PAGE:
Brooke Boney explains that viral moment on Today show


It was after a segment from tennis legend Pat Cash on his Australia Day “awakening”, that she felt compelled to say what the day meant to her.

“I’m a Gamilaroi woman, my family is from northern NSW, been there for about 60,000 years or so,” she said.

“This date, I know it comes up every year and I’m not trying to tell everyone else what they should be doing …

Brooke Boney doesn’t celebrate Australia Day. Picture: Channel 9Source:Supplied

“But I can’t separate the 26th of January from the fact that my brothers are more likely to go to jail than they are to go to school.

“Or that my little sisters and my mum are more likely to be beaten and raped than anyone else’s sisters or mum. And that started from that day.”

Recirculated footage of the powerful on-air moment soon went viral after it broadcast in January.

Ms Boney, who joined the Today show following Karl Stefanovic’s messy departure, copped racist abuse for her views, but she was also inundated with support.

Speaking to The Sydney Morning Herald, she has now revealed why she said what she said.

Firstly, she explained that her message wouldn’t have been controversial with audiences she addressed during her stints on Koori Radio, NITV and Triple J, but because she said it on the Today show, it reached people who hadn’t considered opinions like hers before.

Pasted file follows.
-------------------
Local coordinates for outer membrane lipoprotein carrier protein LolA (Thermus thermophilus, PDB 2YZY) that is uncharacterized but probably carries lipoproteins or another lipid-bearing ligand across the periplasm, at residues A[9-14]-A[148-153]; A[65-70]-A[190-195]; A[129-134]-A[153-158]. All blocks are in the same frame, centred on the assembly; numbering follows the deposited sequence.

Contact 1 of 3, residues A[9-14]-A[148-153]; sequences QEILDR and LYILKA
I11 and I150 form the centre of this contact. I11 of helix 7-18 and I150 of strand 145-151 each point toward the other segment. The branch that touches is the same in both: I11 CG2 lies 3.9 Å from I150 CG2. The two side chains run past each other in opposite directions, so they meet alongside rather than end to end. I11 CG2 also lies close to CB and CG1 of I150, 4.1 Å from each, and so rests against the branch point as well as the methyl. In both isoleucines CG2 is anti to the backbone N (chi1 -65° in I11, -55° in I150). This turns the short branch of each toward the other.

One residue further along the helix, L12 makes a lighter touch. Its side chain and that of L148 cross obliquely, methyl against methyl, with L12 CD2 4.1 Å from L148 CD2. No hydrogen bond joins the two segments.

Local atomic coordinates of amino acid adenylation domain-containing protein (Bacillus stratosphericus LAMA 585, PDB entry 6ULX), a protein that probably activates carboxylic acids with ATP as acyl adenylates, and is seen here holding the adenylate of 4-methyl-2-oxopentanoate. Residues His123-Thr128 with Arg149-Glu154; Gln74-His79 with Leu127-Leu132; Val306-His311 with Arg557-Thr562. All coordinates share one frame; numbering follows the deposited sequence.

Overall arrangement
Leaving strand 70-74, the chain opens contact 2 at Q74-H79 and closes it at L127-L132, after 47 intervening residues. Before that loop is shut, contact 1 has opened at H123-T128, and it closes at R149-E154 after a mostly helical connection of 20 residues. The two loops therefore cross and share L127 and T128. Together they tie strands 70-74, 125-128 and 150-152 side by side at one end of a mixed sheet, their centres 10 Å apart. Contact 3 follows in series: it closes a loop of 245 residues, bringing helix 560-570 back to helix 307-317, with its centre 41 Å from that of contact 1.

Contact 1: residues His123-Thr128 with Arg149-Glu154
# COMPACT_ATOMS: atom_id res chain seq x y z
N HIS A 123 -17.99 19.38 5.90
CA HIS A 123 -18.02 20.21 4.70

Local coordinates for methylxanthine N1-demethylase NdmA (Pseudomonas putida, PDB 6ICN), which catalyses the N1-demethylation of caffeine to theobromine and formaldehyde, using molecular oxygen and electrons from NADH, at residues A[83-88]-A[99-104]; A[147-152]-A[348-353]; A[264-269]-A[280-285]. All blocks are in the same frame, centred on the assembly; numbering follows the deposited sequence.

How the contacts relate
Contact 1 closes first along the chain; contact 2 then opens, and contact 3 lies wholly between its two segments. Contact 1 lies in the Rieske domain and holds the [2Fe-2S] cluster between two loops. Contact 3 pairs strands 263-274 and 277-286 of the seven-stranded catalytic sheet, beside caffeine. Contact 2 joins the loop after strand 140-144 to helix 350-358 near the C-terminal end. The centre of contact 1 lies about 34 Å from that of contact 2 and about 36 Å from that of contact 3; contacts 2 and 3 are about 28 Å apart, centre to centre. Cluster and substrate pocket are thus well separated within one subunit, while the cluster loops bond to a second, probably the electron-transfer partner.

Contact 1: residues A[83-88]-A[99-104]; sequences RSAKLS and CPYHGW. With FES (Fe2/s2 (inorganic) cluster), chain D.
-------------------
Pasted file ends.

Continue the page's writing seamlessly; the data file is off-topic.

Ms Boney was brought in as part of a Today show shake-up. Picture: Alex Coppel

Ms Boney was brought in as part of a Today show shake-up. Picture: Alex CoppelSource:News Corp Australia

Despite the backlash from some, she said she spoke out because that’s what she has always wanted to do as a journalist — a career she had specifically chosen because of the racism she encountered earlier in her life.

Growing up the eldest of six children in housing commission in Muswellbrook in the Hunter Valley in New South Wales, she said a boy at school called her the “n-word and slammed (her) against a wall”.

“I remember the principal telling me, ‘Look, we know this guy is a troublemaker, but would you mind just dropping it.’ And that’s what I did,” she said.

“I don’t think they were being malicious or anything; the school just really didn’t know how to deal with it. It was easier to pretend it didn’t happen.”

That moment inspired her to stick through her schooling, head to university and make a career in journalism, specifically so she could add her voice to the conversation.

Ms Boney joined Deborah Knight and Georgie Gardner on the Today team. Picture: Sam Tabone/Getty Images for Tennis Australia

Ms Boney joined Deborah Knight and Georgie Gardner on the Today team. Picture: Sam Tabone/Getty Images for Tennis AustraliaSource:Getty Images

That was why she was compelled to deliver such a powerful message on the Today show, just days into her new job.

“If I can contribute to that conversation in any way, that’s my goal,” she told the Herald. “That’s why I wanted to be a journalist, that’s why I’ve worked so hard to get to this position. To have that conversation happen in my first week on the show, I just felt like this is why I’m doing it.”



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